The giants of the Bible are not monsters; they are rather the children of evil than perpetrators of evil. In the later literature they appear as bereft of reason (Bar. iii. 26-28); of an insolent spirit, rebelling against God (Wisdom of Solomon xiv. 6; III Macc. ii. 4; Ecclus. [Sirach] xvi. 7). The Hebrew text has ("the princes of olden days"), which may be a reference to the chief angels enumerated in Enoch (see Fall of Angels); and these are described as ("that guided the world"). But the final ם in the fragments as reproduced by Schechter looks like a possible ש followed by the line for abbreviations, which would give the reading [], meaning "who ruined the world" (by their violence, ; comp. Enoch vii. 3, 4). These giants are descended from the fallen angels; three thousand ells is their height; and they comprise three classes: the original giants, who begot the Nefilim, to whom in turn were born the Eliud (Book of Enoch, vii. 2; and the Greek Syncellus [Charles, "Book of Enoch," p. 65]). In the Book of Jubilees the last-mentioned are called "Elyo" (vii. 22). These three classes correspond to the three names employed in Gen. vi. 4 = "Nephilim," "Gibborim," and "Anshe ha-Shem" (i.e., "Anakim"; "Elyo" is certainly a misreading for the abbreviation ). In the Book of Jubilees these three are described as being unlike (vii. 22), which Charles and Littmann (in Kautzsch, "Pseud-epigraphen") read as signifying "they fought with one another." It is more likely that this contains a reminiscence of the midrashic conceit according to which Adam before the Fall was of gigantic stature (Ḥag. 12a), but in consequence of his sin was reduced to ordinary human proportions, and in addition lost the "demut" (likeness) to God (Midrash ha-Gadol to Gen. vi. 4, ed. Schechter). These giants, though molded like Adam before the Fall, "were not like" God; while they were exempt from the forfeiture of original stature, they, like man, had lost the demut (comp. Enoch, xv.). The Rabbis hold that these giants had seven names: (1) "Emim," because whoever saw one of them was seized with terror. (2) "Rephaim," because their sight made people "soft" (fearful) like wax. (3) "Gibborim," because their brains alone measured 18 ells. (4) "Zamzummim," because they inspired fear and were fierce warriors. (5) "Anakim," because they wore huge necklaces in great numbers (see also Anakim). (6) "Avim," because they destroyed the world and were themselves destroyed. According to another authority, this name was due to their knowledge of the soil, which was as subtle as that of the serpent ("'iwya," the Galilean for "serpent"). (7) "Nefilim," because they caused the world to fall and fell themselves (Ber. R. xxvii.). The description "Anshe ha-Shem" (Men of the Name) is interpreted as "men of destruction" (ib.). The cabalistic commentators (Recanate, among others) allege that they were called "Men of the Name" because they imparted to men the mysteries of the Divine Name and the names of demons, to conjure therewith. For doing this some of their kind had their noses pierced and were suspended from the dark mountains so that never again could they see the sun (see Grünbaum, "Sprach-und Sagenkunde," p. 72, Berlin, 1901). The Anakim were the sons of the Nefilim (Pirḳe R. El. xxii.), and the giants Og and Sihon were the sons of Ahiah ("Ḥiya" in the Midrash Abkir), the son of Shemḥazai, the fallen angel (Niddah 61a). Some of these giants had feet 18 ells in length (Deut. R. i.), and the same length is given for the thigh-bone (Buber, "Tanḥuma," Debarim, addition 7). Numerous rows of teeth are also ascribed to them (Ḥul. 60a). They were very voracious, eating as many as a thousand oxen, horses, and camels each day (Midrash Abkir). Relying upon their great size, and upon the power of their enormous feet to stop the rising waters, they ridiculed Noah's warning (see Flood in Rabbinical Literature). According to other versions that were inspired by a desire to attenuate the expression sons of Elohim" (see Fall of Angels), the giants were the progeny of the union of the Sethites and the Cainite women ("Das Christliche Adamsbuch," p. 140, note 70; Ephraem Syrus, "Opera," ii. 477; Lagarde, "Materialien," p. 65; Eutychius, i. 26; Ibn Ezra to Gen. vi. 2). The "Shalshelet ha-Ḳabbalah" (ed. Venice, p. 92b) reports that Seth had commanded his descendants to keep aloof from the daughters of Cain. Seven generations obeyed his injunction, but they then cohabited with the accursed breed, and the result was the birth of the Anakim, the perpetrators of all kinds of evil. These giants led a most shameful life, thus causing God to send the Flood. This is also the view taken by Arabic authors. Ṭabari (i. 127 et seq.) records that Adam had enjoined the Sethites to avoid the Cainite women, but that the latter seduced them by bewitching music and by their personal charms heightened by cosmetics (see also Baiḍawi to sura xxiii. 33); they were also accustomed to adorn themselves with pearl necklaces (from the rabbinical interpretation of the name "Anakim," "'anaḳ" meaning neck). The same story is told of the generation of Sethite-Cainite giants by Ibn al-Athir (i. 41) and Ya'ḳubi (p. 7; comp. "Die Schatzhoehle," ed. Bezold, ii. 18).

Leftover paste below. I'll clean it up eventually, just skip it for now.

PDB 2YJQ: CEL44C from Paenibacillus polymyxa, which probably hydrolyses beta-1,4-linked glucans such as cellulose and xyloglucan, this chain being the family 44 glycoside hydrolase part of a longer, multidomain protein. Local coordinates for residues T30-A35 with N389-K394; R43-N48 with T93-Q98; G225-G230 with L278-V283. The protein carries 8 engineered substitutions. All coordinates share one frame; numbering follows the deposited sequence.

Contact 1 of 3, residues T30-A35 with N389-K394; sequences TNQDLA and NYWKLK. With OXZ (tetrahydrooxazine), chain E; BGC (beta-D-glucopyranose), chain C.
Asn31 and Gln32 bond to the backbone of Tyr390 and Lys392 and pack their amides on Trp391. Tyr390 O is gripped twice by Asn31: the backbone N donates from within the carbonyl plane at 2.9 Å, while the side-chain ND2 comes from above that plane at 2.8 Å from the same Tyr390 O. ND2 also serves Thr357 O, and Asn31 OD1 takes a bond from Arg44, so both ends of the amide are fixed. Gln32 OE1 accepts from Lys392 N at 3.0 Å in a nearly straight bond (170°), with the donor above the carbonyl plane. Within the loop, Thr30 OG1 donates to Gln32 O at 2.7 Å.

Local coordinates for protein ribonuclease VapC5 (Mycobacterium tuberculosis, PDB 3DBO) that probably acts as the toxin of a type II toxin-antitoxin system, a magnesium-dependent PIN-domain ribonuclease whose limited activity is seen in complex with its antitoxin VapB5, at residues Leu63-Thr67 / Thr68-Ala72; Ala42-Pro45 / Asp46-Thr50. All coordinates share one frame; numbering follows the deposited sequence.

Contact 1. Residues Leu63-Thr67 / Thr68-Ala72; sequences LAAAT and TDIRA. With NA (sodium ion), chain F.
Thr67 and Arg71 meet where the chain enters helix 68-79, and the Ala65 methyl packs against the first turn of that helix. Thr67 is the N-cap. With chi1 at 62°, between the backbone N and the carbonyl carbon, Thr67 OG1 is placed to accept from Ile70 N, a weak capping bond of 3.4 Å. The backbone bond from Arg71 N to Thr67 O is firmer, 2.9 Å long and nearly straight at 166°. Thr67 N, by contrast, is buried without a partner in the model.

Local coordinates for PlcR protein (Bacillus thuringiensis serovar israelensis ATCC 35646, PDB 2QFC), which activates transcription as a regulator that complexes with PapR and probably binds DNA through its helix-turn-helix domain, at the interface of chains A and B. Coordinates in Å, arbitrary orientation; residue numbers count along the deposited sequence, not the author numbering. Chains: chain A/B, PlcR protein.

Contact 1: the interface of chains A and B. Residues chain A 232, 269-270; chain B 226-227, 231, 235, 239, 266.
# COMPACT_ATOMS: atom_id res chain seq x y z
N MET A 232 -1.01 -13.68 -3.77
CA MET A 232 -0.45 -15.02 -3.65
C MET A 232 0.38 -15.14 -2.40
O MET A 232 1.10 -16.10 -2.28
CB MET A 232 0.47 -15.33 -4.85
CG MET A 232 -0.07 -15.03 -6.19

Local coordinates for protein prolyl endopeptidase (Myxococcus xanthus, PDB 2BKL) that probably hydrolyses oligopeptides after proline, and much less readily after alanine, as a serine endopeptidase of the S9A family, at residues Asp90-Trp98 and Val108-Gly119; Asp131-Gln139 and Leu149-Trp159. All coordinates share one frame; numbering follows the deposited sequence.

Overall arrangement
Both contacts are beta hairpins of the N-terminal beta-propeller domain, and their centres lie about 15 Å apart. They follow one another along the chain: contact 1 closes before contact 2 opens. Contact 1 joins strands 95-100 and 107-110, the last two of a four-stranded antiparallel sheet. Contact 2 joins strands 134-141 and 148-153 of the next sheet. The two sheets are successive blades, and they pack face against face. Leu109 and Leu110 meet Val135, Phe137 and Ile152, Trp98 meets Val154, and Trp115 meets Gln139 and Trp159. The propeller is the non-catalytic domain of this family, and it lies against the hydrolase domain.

Og, King of Bashan.